We can, we should, and with the slightest bit of practice, asking for consent will soon feel like a natural part of sex. And not just sex – good sex.
We need to eliminate the rhetoric that the “mood” of sex is one of silent, mind-reading ambiguity, and that this can be ruined by questions or communication. We also need to rid ourselves of the idea that the language of consent is only about preventing rape, and is too formal to be used naturally during sex. It isn’t. Consent is about communication, empathy and awareness – and it’s to do with sex, so it’s also about fun and pleasure.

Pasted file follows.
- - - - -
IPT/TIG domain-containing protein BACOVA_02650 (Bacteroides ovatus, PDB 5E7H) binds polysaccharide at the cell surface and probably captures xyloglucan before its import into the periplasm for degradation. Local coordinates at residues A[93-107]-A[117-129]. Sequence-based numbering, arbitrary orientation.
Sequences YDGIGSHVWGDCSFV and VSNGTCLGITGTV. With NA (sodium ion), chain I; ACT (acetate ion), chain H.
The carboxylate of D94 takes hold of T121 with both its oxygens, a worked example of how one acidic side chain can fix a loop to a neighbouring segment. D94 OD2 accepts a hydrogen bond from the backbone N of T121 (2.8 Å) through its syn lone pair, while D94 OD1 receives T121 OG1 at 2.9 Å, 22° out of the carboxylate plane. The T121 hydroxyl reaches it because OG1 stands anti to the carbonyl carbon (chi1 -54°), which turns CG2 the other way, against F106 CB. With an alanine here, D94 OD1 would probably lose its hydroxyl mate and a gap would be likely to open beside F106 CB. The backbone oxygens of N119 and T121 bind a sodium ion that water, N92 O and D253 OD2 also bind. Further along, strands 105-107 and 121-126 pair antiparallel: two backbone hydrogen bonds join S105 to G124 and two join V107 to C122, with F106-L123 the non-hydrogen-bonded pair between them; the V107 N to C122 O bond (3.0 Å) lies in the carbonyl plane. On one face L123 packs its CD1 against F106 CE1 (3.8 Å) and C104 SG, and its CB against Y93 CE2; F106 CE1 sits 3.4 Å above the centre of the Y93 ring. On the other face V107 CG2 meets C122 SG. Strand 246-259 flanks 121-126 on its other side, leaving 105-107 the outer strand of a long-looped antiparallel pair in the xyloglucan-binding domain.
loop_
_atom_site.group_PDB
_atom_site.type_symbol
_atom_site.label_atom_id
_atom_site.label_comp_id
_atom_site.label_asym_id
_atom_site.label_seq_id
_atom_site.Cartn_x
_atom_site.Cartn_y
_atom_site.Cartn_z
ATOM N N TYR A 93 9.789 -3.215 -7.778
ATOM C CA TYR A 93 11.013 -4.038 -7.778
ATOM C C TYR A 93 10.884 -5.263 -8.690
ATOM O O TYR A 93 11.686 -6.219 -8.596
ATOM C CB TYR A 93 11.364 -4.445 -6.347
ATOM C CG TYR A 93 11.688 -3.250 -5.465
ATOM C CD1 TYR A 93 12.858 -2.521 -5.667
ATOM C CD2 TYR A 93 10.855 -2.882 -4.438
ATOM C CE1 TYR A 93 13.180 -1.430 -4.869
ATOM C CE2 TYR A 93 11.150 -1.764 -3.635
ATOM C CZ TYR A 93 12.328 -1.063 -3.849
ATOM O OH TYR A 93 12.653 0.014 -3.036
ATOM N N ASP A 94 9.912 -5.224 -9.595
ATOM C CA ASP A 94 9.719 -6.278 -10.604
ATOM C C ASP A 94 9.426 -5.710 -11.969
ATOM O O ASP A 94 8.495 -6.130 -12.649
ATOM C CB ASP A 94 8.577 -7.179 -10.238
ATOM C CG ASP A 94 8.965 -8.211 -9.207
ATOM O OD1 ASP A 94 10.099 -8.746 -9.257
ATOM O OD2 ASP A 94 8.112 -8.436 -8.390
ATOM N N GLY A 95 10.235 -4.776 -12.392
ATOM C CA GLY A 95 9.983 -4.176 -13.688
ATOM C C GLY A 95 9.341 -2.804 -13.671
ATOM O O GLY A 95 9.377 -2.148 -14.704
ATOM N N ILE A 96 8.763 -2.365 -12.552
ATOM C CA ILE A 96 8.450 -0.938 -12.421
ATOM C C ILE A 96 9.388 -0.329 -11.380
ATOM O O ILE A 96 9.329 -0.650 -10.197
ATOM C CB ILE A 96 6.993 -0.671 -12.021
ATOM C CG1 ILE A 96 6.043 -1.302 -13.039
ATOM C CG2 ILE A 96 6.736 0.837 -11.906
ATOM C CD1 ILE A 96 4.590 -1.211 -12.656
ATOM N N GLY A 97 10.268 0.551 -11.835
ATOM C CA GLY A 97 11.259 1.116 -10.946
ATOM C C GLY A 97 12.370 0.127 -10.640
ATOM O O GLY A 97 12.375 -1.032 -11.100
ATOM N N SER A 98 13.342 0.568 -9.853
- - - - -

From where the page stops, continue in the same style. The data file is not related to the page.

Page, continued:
We need to become comfortable asking “Can I touch you?”, “Is this okay”, “What would feel good?”, and explicitly saying “I want you to do this”, “It feels good when you do this”, or “I don’t like that” . These types of questions and responses do more than establish consent; they establish comfort and mutual pleasure. Expecting sex to be good when either party is too immature, uncomfortable or uncaring to ask a partner what they want, and if what they are doing is pleasurable, is unrealistic and dangerous. So we need to start asking.
Becoming fluent with the language of consent will also help erase any possibility of confusion over “mixed messages”. If the messages you are receiving are mixed, then they are not clear and enthusiastic – and so you must stop, ask for clarification, and not continue until your partner has clearly communicated consent.
Do people’s responsibilities around consent change if alcohol is involved?